How do I Install SQL?

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I have seen the question several times on various groups or forums – “How do I install SQL?”. From a DBA standpoint, this isn’t even a properly formed question. From a developer learning standpoint the question makes sense. I needed Python, I went and downloaded Anaconda. I needed Perl, I put Strawberry Perl on Windows and used the package manager to install or update it on Linux.

SQL

SQL is different, though. The procedural extensions for SQL (SQL PL, PL/SQL, T-SQL) can have most of the features of a full programming language. However, plain SQL is a language centered on data retrieval and manipulation. Originally this data retrieval was from relational databases, but today SQL can be used against a variety of data including interfaces for working with XML, JSON, and even flat files in interesting ways.

Database Engines

Behind SQL there is always some sort of database engine. What does a database engine do? It does a ton of data-centric things. At its most basic, it provides a way of interacting with data in a logical way without the end user having to know just where on disk data is stored. I don’t have to know the file name or location within the file.

There are a ton of additional common problems that the database engines have solved or nearly solved to help you with dealing with data. Many of them will do data type conversions for you. They have optimizers that take the logical requests for data that they are given (queries) and figure out where that data is on disk and how to put it all together the way you asked for it and return it. They can handle users concurrently reading and even updating the same piece of data at a much more granular level than a file.

The original database engines were hierarchical. For decades, relational database engines have ruled the roost, and are the default thing many think of when they hear “database”.

Some database engines are targeted on a specific purpose and do that function well while not doing something else as well. No database engine is the fastest for every possible use case, and especially today, some are really purpose-built to do one thing really well. Sometimes they focus on really fast ingest. Sometimes they handle specific data structures or non-structures really well. Sometimes they’re awesome at crunching through a lot of data in one specific way or another.

One of the best representations I’ve seen out there is Research451’s data platforms map. Unfortunately you need to provide information to actually download it, and likely have to pay for the most recent versions. But it does a great job of letting you see what data platforms are related and similar and which are not. Let’s talk about a few general classes and examples.

SQLite

I list this one by itself because of its ubiquity in the learning community and ease of use for a single user.

SQLite is a small, simple C-library implementation of an SQL engine. If you must have something local for a single user, particularly if you want something easy to use, it is a good choice. Perfect for students who want to learn SQL, or if you need an SQL engine on a mobile device. It will not scale for many users or for large amounts of data. It is probably the closest you will get to the “How do I install SQL?” type of simplicity.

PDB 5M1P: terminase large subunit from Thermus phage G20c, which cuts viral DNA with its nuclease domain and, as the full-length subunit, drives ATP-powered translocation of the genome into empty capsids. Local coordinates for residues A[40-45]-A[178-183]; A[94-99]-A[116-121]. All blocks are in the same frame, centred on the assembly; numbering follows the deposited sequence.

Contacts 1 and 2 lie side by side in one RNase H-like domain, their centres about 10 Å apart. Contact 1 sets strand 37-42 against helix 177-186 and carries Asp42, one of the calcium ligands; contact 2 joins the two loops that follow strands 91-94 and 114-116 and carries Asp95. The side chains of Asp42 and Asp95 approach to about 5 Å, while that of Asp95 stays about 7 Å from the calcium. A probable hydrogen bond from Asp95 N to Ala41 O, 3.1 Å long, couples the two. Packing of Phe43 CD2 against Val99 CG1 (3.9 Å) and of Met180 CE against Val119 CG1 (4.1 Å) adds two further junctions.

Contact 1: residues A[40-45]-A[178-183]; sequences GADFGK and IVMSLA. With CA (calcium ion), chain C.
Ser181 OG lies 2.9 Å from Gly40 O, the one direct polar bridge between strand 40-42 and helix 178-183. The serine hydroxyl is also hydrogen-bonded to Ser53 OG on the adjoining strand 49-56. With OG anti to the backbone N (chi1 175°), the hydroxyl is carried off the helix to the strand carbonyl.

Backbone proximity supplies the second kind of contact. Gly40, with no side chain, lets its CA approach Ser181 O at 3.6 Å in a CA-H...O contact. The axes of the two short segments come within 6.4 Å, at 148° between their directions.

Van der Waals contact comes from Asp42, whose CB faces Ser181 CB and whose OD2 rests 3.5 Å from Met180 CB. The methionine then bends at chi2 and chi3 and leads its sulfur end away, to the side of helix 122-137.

SQL also has many dialects. While there are international standards for SQL, just about every database engine adds on and has their own way of doing certain things. Every dialect supports different parts of the standard. Many of the newer database engines will state which SQL they’re compatible with. Amazon Aurora, for example claims to be “MySQL and PostgreSQL-compatible”.

This means that if you’re learning SQL so you can work with a particular database engine, you likely don’t want SQLite, and instead want the specific database engine you’ll be working with.

Enterprise Relational Database Management Systems

The three big options in this space are Db2 (IBM), Oracle, and Microsoft SQL Server.

These are the big relational database engines that have been around a long time. So long, in fact that they’ve incorporated features from a number of data management fads over the years – Object-Oriented databases, XML, NoSQL – all the big engines have features in these spaces.

There are several major advantages with an Enterprise RDBMS.

  • Years have been invested in solving data problems for paying customers using huge and highly active databases. This means they have things like concurrency controls largely solved in well-documented ways. It may take time to understand and use their solutions, but they are there.
  • They have invested millions of dollars in their optimizers. They generally use cost-based optimizers instead of rule-based ones, making high performance easier to achieve when you know how to use their tools in this area.
  • They have professional support either included in their licensing fees or for an additional cost. You can also sometimes buy support for the free ones in the next section.
  • They’re scalable. They often have a cheaper entry-level option, but can scale out to high volume (12,000 transactions per second) without blinking, and out to unimaginable scale with a bit more effort.
  • Documentation – it’s pretty good once you know how to navigate, though often impenetrable when you don’t. Since they’re widely used by talented professionals there is a lot of content around how to use them, too.

There are several disadvantages in this space. The first is the obvious one – cost. Free offerings of the enterprise RDBMSes: